So Now You Know What To Do, What Next?

Knowing where and how to start Writer's Workshop can be very difficult  It is hard to know how to organize the students if the teacher isn't sure how they want to organized!! 

Before I ever start teaching the Writing Process (Brainstorm, Draft, Revise, Edit, Final Draft and Publish) I spend the first few weeks setting up Writers Workshop routines in my class.  Many of these ideas are the ideas that I learned at my district's Writing Institute or other fantastic teachers I have worked with (Emily, that would be you : )!!! ), so I cannot take credit for all these ideas.

These are all my beginning of the year writing workshop routine lessons in the order I teach them.  After I teach one of these mini lessons students write independently in their writers notebooks while I conferences with them.  Then we share at the end of class.

I have recently revised these lessons.  If you would like to see how I used to introduce Writers Workshop in he past, please click here. The page looks identical, but has different information.

Books Used for Mini Lessons

Starting Writers Workshop Mini Lessons

Printable Copy of Mini Lessons

 

Books Used for Mini Lessons

 

 

 

 

 

Portfolio Edition) Posters

 

 

       

 

 

Starting Writers Workshop Mini Lessons

       Here is a copy of my beginning of the year mini lessons.  Many of these ideas are the ideas that I learned at my district's Writing Institute, so I cannot take credit for all / even most of these ideas.

Day

Purpose

Activity

1

Collecting A Writing Sample

Take a writing sample to stage so you are aware of the needs of your students.  I do assign a prompt for this task.  It is easier for me to compare students if they are all wring on the same topic.

Ideas for your sample:

Squiggle line writing (I do this anyway for the beginning of the year).  Read aloud the story It Looked Like Spilt Milk or Not a Box.  Use this time to introduce the word schema and what it is. Relate how what the narrator saw in the clouds or the child saw the box as depended on their personal schema.  Show students the squiggle paper.  Ask students what THEY see.  Model for students how to add to the squiggle to turn it into something else.  Have students then draw their own picture from the squiggle and then write about what it is, where it is and so on.  Have them tell a story about their squiggle.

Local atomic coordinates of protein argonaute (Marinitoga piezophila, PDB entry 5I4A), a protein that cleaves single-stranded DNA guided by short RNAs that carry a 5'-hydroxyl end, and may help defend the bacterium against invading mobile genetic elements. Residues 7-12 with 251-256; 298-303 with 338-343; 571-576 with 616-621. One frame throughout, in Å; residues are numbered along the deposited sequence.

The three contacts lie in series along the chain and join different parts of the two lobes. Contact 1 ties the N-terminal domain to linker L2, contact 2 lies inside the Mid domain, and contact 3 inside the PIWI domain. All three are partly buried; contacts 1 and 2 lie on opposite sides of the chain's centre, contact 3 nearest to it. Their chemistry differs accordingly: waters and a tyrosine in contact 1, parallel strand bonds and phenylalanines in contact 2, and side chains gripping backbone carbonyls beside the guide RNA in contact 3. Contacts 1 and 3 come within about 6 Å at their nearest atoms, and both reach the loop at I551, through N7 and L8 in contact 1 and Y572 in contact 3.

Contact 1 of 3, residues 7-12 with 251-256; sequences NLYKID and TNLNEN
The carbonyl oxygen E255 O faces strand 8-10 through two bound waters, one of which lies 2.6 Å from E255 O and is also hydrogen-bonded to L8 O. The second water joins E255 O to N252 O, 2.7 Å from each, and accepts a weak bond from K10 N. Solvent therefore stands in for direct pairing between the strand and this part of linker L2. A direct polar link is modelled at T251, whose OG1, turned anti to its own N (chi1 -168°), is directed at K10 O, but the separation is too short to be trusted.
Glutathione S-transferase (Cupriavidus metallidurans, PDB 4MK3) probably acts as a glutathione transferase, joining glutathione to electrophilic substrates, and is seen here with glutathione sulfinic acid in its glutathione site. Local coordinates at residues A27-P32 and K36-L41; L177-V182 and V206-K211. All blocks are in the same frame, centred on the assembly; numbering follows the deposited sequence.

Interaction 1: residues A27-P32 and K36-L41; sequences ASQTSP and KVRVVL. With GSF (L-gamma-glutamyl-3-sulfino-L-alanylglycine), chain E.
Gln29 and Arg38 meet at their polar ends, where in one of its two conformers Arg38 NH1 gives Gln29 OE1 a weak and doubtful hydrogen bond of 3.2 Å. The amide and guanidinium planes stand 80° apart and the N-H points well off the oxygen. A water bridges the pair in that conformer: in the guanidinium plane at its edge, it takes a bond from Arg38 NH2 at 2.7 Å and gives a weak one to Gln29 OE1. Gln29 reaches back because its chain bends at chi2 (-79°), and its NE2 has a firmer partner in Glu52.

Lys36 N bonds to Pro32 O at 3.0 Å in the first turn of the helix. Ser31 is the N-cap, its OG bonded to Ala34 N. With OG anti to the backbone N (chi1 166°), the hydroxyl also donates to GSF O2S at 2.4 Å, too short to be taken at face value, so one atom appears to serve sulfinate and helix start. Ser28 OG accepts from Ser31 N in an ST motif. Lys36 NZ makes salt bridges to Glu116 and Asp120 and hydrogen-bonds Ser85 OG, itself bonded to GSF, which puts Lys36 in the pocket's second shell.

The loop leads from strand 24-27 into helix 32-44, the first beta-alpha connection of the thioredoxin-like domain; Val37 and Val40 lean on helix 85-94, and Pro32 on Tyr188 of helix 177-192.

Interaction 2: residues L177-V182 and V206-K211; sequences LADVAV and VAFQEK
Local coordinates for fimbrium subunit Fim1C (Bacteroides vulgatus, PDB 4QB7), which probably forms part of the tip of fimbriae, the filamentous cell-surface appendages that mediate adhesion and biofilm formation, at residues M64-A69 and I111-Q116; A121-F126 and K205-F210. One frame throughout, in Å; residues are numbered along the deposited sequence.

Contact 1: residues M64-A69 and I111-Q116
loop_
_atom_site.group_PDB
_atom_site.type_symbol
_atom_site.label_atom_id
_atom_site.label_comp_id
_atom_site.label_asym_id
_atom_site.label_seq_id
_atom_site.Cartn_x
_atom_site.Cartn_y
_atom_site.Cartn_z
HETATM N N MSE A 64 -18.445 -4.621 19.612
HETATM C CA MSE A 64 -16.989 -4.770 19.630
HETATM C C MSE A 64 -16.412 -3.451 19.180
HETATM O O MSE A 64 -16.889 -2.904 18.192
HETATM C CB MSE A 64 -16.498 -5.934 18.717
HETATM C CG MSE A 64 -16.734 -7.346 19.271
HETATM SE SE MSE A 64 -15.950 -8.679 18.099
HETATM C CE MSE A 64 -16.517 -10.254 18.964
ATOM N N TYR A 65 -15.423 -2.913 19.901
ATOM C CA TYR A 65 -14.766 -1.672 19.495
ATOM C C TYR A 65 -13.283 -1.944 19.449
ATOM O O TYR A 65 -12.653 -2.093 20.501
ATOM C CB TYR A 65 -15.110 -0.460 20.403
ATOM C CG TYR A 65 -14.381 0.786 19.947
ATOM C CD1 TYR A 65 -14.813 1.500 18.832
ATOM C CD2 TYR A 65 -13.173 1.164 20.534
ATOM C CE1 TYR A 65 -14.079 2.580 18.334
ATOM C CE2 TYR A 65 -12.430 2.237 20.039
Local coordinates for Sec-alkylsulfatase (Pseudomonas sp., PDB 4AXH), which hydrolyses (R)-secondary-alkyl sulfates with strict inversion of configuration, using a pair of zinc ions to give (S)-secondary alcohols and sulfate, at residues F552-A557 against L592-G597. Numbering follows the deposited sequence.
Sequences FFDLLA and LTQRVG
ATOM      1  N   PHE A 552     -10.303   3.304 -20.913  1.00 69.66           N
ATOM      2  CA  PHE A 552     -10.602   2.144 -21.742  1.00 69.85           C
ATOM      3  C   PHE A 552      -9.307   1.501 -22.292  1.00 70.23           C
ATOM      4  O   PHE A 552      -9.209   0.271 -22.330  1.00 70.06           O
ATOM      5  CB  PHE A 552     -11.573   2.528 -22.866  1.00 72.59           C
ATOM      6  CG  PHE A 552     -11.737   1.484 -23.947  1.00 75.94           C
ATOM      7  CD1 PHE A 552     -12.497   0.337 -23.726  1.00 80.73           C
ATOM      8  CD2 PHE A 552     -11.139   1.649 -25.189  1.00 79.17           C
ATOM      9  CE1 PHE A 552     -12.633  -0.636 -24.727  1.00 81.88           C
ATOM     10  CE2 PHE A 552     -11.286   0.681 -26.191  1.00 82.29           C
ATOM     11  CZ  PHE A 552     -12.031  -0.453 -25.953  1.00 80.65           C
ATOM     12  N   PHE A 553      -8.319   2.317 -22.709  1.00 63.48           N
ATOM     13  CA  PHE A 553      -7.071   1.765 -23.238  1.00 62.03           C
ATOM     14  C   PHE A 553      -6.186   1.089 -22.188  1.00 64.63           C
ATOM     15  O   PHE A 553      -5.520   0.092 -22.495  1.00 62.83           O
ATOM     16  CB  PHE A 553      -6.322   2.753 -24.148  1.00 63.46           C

Here is an example of what a student did in my second grade classroom (2008-2009):

 I either read The Mystery of Harris Burdick by Christopher Van Allsburg.  It is a WONDERFUL book by an author I highly recommend. I purchased the poster set for this book. Then I have students choose one picture to write about and explain what is happening in the picture.  We talk about a beginning, middle and end.  I tell them that it does not matter how long the story is, just that it has a beginning, middle and end.  I feel that students need to know that the work is theirs and they "own" it.  I also mention that every story has as problem and a solution.  However, these are the only hints I give.

 Another activity is a Dr. Seuss like prompt.  We read the story The Sneeches by Dr Seuss.  We discuss how he gives creatures made up names (like a sneech) and I tell student they get to create their own creature. They can decide how it looks, sounds and what its personality is like.  The creature is called a fleezle.  Then I get them to brainstorm what is going to happen in the story.  Next I say I have made up a word.  I don't know what it means but I do know it is something you DO called snoof.  We brainstorm things the creature can do.  Finally I give the prompt The Day the Fleezle Snoofed, This is a hard prompt, I am not sure if I would do this activity again.  Students tend to get stuck. I DO stress that the story does not have to rhyme like Seuss' but has a few silly words in it.

2

 

 

What is in your heart?